Let’s take a look at a well-known retailer of bedding and homewares, Adairs. I go to their website, see the search bar presented straight in front of me, I search for a blanket, find what I want and go to checkout. I’m offered to become a member of their club OR continue to checkout. There are many businesses who force becoming a member, and cause distrust and apprehension to buy.

Similarly, Rebel Sport’s website allows me to quickly find and add a product to the cart. When I do so, I’m presented with a notification that it’s been added and then displays some additional products that I might be interested in. This is a subtle upsell opportunity that’s tied in with a notification I would expect. There is a clear button to continue shopping or purchase and so, I’m not put off by the upsell offers because my user journey isn’t impacted.

The Customer Journey

So, let’s think about the journey, firstly, the discovery phase of your brand – how are people finding you? What do they see when they first arrive on your site? Many points of friction in this stage can be around the pop-up asking you to subscribe and get 10% off – can I just take a look around first before subscribing? Geeze… Or what about a site that takes more than 10 seconds to load. The discovery phase is your opportunity to hook people in and showcase your brand, so make it as seamless as possible. Be sure to test all three types of friction to ensure you can help customers through the site.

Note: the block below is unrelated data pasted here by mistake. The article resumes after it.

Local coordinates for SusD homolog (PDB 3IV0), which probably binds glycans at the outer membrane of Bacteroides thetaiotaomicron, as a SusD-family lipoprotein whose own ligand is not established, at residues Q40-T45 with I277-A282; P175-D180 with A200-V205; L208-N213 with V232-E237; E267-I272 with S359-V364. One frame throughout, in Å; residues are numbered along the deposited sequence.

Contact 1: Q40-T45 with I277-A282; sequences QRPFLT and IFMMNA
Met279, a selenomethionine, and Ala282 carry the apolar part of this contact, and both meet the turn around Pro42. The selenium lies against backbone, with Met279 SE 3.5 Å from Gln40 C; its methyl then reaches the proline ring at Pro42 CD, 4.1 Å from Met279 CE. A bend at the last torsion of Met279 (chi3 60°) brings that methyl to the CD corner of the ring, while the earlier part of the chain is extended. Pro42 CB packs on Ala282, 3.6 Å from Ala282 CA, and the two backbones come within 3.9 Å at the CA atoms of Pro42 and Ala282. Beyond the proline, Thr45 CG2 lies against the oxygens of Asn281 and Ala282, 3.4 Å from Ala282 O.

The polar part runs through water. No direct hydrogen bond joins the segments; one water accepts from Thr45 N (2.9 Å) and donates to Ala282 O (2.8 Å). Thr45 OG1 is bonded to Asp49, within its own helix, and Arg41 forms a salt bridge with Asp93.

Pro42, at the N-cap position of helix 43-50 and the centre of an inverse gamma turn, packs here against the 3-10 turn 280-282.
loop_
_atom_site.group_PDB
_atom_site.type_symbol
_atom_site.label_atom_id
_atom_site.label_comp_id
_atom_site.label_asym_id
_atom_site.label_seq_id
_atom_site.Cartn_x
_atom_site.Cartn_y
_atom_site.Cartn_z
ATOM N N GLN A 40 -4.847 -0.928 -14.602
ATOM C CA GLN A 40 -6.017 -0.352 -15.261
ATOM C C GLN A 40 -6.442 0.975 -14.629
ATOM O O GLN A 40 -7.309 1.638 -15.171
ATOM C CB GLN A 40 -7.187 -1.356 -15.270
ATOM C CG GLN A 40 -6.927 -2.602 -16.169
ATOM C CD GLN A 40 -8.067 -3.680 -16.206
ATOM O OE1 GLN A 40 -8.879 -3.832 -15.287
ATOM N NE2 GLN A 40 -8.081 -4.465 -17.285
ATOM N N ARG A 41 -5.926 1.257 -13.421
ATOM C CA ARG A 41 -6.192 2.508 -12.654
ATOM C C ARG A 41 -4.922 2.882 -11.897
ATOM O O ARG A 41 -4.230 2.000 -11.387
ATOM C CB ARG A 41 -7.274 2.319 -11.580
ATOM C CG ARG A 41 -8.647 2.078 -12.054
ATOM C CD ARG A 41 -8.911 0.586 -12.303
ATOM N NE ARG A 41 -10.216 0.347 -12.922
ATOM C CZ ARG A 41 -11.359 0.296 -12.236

And then, a customer has learnt about the brand and product, made it through evaluation to the purchase phase, but wait! The site doesn’t offer Buy Now Pay Later options, my items haven’t been added to the shopping cart, or I need to provide too many points of ID. These experiences can really impact your bottom line and customer loyalty.

Instant was born from the need to reduce all types of user friction. It solves for all the issues of customer drop off during purchase. The myriad of fields, passwords, accounts or even the need to have to find a physical card to complete the purchase is too much. There is a better experience with Instant making it 4 x faster to complete a purchase. You can make an “Instant Purchase” from within the product page of the site (removing the add to bag step), new users do need to input their information – only once. From then on, Instant knows you and allows you to just buy – no crazy amount of info required!

PLUS, if a buyer needs to edit or cancel the order, they can do so within 5 minutes. Also, order batching allows you to add more products to the purchase you’d just made so that it can get delivered altogether. We’ve undertaken a lot of research to ensure we’re reducing all the friction points – and we’re part of the solution for our customers!

You cannot be successful in reducing user friction unless you listen to the voice of the customer – do constant research and evolve based on what you discover, and then research again.